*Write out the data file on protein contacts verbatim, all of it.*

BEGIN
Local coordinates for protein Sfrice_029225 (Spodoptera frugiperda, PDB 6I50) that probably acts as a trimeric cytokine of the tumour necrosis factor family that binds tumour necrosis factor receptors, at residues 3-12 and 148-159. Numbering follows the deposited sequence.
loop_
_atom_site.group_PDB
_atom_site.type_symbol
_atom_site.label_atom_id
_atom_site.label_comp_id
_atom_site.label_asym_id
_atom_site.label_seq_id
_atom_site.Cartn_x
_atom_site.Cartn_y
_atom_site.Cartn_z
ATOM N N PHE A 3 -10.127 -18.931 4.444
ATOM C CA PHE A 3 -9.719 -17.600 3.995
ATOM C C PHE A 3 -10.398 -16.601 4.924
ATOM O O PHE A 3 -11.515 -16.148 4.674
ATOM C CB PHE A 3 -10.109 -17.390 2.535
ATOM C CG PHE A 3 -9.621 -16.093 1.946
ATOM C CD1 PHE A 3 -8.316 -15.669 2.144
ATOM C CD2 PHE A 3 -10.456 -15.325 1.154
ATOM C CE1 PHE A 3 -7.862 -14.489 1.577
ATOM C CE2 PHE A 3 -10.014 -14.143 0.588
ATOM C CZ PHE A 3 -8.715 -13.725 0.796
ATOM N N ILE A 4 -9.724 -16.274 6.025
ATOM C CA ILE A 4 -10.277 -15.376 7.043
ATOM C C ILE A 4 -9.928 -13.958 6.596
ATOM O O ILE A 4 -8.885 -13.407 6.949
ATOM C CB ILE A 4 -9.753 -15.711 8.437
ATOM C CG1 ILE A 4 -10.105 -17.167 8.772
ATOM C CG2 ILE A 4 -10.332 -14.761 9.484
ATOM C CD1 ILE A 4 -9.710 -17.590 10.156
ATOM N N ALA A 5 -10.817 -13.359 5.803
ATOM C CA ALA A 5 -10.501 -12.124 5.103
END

Local coordinates for protein Sfrice_029225 (Spodoptera frugiperda, PDB 6I50) that probably acts as a trimeric cytokine of the tumour necrosis factor family that binds tumour necrosis factor receptors, at residues 3-12 and 148-159. Numbering follows the deposited sequence.
loop_
_atom_site.group_PDB
_atom_site.type_symbol
_atom_site.label_atom_id
_atom_site.label_comp_id
_atom_site.label_asym_id
_atom_site.label_seq_id
_atom_site.Cartn_x
_atom_site.Cartn_y
_atom_site.Cartn_z
ATOM N N PHE A 3 -10.127 -18.931 4.444
ATOM C CA PHE A 3 -9.719 -17.600 3.995
ATOM C C PHE A 3 -10.398 -16.601 4.924
ATOM O O PHE A 3 -11.515 -16.148 4.674
ATOM C CB PHE A 3 -10.109 -17.390 2.535
ATOM C CG PHE A 3 -9.621 -16.093 1.946
ATOM C CD1 PHE A 3 -8.316 -15.669 2.144
ATOM C CD2 PHE A 3 -10.456 -15.325 1.154
ATOM C CE1 PHE A 3 -7.862 -14.489 1.577
ATOM C CE2 PHE A 3 -10.014 -14.143 0.588
ATOM C CZ PHE A 3 -8.715 -13.725 0.796
ATOM N N ILE A 4 -9.724 -16.274 6.025
ATOM C CA ILE A 4 -10.277 -15.376 7.043
ATOM C C ILE A 4 -9.928 -13.958 6.596
ATOM O O ILE A 4 -8.885 -13.407 6.949
ATOM C CB ILE A 4 -9.753 -15.711 8.437
ATOM C CG1 ILE A 4 -10.105 -17.167 8.772
ATOM C CG2 ILE A 4 -10.332 -14.761 9.484
ATOM C CD1 ILE A 4 -9.710 -17.590 10.156
ATOM N N ALA A 5 -10.817 -13.359 5.803
ATOM C CA ALA A 5 -10.501 -12.124 5.103